The Austin, Texas airwaves lost a long-time personality this week, with Sean Adams passing away Thursday at the age of 46 following a heart attack. Adams was currently a morning co-host of The Bottom Line on KVET 1300 The Zone with Orangebloods.com’s Chip Brown (seen at left above with Adams), and had been at that station since 2014, but he’d worked for various local sports radio outlets for over a decade and had been a Texas media figure even before that. Brian Davis of the Austin American-Statesman has more on Adams and his impressive career:
He first broke onto the Austin media landscape as a columnist with Orangebloods.com in 2004, the widely-read website that covers Texas athletics. He broke into sports media and used his platform to promote positive thinking while “keeping it real,” according to his personal website. He always showed up for Monday press conferences during the football season with a smile and would shake anyone’s hand, offering a smile or head-shaking reaction based on how UT had played on Saturday.
Adams wrote two books. His first was published in 2006 titled “Sports for Life: Daily Sports Themes for Life Success.” His second book was published in 2010 titled “It’s Okay to be Crazy” and focused on keeping a positive attitude.
Over the years, Adams was a regular on various UT-related media outlets, including the Longhorn Network, ESPN.com and Inside Texas.
Adams was originally from Oakland, California, and started his college football career at Cal before transferring to Abilene Christian in Texas. As per his website, he had a MBA and did post-graduate work in public relations and the humanities, and held major corporate executive roles before heading into the sports media. 2012 saw him named the inaugural Research Fellow at the University of Texas’ Program in Sports and Media, with the goal of bringing his experiences to current students. And he was well-loved locally, as the many tributes to him show:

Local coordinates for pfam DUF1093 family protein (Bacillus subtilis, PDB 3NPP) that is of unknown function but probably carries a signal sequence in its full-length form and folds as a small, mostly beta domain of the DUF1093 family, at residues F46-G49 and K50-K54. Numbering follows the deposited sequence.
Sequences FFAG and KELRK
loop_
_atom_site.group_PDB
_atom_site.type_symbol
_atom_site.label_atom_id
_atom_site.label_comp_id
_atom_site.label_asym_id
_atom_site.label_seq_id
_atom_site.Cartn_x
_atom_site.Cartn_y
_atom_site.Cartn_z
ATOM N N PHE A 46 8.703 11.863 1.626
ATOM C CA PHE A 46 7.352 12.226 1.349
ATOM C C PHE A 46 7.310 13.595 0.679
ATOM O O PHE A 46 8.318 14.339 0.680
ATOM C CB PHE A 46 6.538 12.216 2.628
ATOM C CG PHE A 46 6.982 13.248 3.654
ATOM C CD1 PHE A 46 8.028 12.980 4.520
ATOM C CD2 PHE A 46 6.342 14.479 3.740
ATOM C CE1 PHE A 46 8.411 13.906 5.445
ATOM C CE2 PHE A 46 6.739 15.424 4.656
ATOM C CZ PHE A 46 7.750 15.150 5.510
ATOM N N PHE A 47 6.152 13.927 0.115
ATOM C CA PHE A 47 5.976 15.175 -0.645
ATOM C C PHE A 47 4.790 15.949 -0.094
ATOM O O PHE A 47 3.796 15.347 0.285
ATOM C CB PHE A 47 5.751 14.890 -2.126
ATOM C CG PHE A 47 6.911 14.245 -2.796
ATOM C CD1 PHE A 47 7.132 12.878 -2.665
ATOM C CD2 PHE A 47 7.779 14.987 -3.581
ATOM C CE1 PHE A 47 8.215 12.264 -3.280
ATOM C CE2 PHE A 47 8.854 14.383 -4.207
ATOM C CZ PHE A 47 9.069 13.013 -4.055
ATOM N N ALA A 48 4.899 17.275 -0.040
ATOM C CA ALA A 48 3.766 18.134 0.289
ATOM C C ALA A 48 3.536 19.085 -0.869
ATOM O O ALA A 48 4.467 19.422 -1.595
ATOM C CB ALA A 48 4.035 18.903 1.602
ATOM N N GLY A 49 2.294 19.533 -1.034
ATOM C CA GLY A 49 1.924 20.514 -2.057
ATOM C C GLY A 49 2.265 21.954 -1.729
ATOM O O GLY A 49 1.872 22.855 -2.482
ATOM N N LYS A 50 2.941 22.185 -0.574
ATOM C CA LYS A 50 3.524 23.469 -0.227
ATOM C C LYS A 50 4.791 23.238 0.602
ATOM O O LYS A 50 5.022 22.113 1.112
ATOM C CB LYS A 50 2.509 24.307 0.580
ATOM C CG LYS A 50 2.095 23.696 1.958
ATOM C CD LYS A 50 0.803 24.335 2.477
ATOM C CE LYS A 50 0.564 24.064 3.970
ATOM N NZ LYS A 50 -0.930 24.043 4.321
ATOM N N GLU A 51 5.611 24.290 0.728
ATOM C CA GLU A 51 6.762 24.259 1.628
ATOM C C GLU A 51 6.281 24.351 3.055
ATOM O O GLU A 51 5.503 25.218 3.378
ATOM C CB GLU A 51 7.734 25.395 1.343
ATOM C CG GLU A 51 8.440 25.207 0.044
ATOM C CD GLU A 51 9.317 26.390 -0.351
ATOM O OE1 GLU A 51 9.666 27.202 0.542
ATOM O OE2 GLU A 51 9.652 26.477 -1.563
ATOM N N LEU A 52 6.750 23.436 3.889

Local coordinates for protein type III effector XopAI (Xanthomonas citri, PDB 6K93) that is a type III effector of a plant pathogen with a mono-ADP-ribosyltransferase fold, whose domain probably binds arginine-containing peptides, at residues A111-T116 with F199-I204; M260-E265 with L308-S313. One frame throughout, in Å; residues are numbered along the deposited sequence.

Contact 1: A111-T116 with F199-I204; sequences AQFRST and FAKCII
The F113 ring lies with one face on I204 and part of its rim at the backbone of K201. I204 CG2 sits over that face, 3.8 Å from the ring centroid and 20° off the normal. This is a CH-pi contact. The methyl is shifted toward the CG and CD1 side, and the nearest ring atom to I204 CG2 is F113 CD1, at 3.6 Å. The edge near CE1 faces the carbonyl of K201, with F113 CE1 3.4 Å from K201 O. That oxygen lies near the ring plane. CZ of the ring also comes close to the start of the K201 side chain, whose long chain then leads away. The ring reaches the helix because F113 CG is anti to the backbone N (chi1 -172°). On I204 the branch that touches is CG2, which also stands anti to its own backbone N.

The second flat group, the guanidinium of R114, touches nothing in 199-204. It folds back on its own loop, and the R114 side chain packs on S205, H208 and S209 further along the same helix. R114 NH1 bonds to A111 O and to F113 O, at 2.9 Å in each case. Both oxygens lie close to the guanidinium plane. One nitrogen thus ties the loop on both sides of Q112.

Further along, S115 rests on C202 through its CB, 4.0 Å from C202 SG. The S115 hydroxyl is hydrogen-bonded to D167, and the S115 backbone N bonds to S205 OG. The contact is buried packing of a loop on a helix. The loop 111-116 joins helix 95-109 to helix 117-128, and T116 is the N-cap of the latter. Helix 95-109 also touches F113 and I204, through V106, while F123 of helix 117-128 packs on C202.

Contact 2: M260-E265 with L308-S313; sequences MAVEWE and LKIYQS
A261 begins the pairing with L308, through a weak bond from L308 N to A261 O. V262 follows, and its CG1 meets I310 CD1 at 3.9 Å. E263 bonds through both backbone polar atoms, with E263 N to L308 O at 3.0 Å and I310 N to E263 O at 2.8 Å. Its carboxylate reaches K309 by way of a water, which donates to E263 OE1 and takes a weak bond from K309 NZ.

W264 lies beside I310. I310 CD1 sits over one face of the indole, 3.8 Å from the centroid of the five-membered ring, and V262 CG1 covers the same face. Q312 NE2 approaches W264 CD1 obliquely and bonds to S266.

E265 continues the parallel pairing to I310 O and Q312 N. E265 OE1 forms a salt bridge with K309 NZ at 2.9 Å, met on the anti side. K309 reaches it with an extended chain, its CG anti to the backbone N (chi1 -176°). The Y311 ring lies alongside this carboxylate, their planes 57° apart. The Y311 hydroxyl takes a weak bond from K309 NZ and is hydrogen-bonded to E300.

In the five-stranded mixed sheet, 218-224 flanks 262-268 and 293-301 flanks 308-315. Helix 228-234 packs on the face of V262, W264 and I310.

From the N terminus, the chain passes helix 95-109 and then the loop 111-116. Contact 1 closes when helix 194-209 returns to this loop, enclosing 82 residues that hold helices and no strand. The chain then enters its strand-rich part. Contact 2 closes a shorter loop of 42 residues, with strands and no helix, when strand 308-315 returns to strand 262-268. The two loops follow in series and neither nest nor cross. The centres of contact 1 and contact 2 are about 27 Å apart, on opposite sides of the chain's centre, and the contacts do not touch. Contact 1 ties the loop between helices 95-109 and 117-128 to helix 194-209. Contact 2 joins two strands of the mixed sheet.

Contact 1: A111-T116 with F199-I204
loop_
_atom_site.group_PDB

Love you, Sean Adams. You were like a brother. Praying for your family right now. pic.twitter.com/AlRGNAdBOJ
— Anwar Richardson (@AnwarRichardson) September 14, 2017
The entire Austin media family is stunned to learn about the passing of Sean Adams, a true positive light in this world. Simply devastating.
— Brian Davis (@BDavisAAS) September 14, 2017
Sean Adams was truly one of the good guys. Shocked and saddened by his loss. Prayers to family and loved ones.
— Tim Brewster (@TimBrewster) September 14, 2017
All the tributes to Sean Adams are absolutely accurate and show the kind of professional and person he was. Great guy, proud dad. Huge loss.
— Chuck Carlton (@ChuckCarltonDMN) September 14, 2017
Saddened by the passing of Sean Adams. Sean believed in life preparation through education and sports. I agree with him. He will be missed.
— Mike Perrin (@UTmikeperrin) September 14, 2017
I'm heartbroken to hear about the passing of Sean Adams. A classy, funny guy, always great to me, one of the go-to guys for Texas football.
— Landry Locker (@LandryLocker) September 14, 2017
“Do something good for someone today. The people who are trying to make this world worse are not taking days off.” #SeanAdams. RIP buddy
— Tyler Coe (@RTcoe) September 14, 2017
Speechless all day. My mentor. First person that believed in me in this business. Put me on the radio when I was 18. My friend, Sean Adams pic.twitter.com/DGPdBp8CNC
— Brooke Williamson (@KerryBrooke) September 14, 2017
Today, we have lost a dear friend and valued teammate, Sean Adams. pic.twitter.com/LAAbJfbXCV
— AM 1300 THE ZONE (@am1300thezone) September 14, 2017
Brown, Adams’ co-host, wrote a thoughtful tribute for The Zone’s website:
My heart is broken today.
Hearts are broken all over Austin and beyond.
Anyone who knew Sean Adams knew his passion for helping people find a greater meaning in their lives, whether it was tying a life lesson to a football game, a win or a loss – Sean was all about “teachable moments.”
…Sean and I were preparing to fly to Los Angeles Thursday night for the Texas-USC game when I learned of his apparent heart attack. I was devastated. I raced to the hospital and refused to believe he was gone. I couldn’t breathe, couldn’t think. Sean lost his dad to a stroke, and I lost my mom to pancreatic cancer. We talked about our love for our lost parents a lot.
I can hear Sean telling me – right now! – how important it is to reach out to loved ones all the time to tell them how much you love them and care about them.
“It’s not enough to think it, Chip,” he would tell me. “Pick up the phone and say it out loud.”
I’m saying it out loud right now – and I know you can hear me Sean – “I love you.”
Austin is survived by his wife, Karen, and his children, Damon and Alex. He’ll be missed.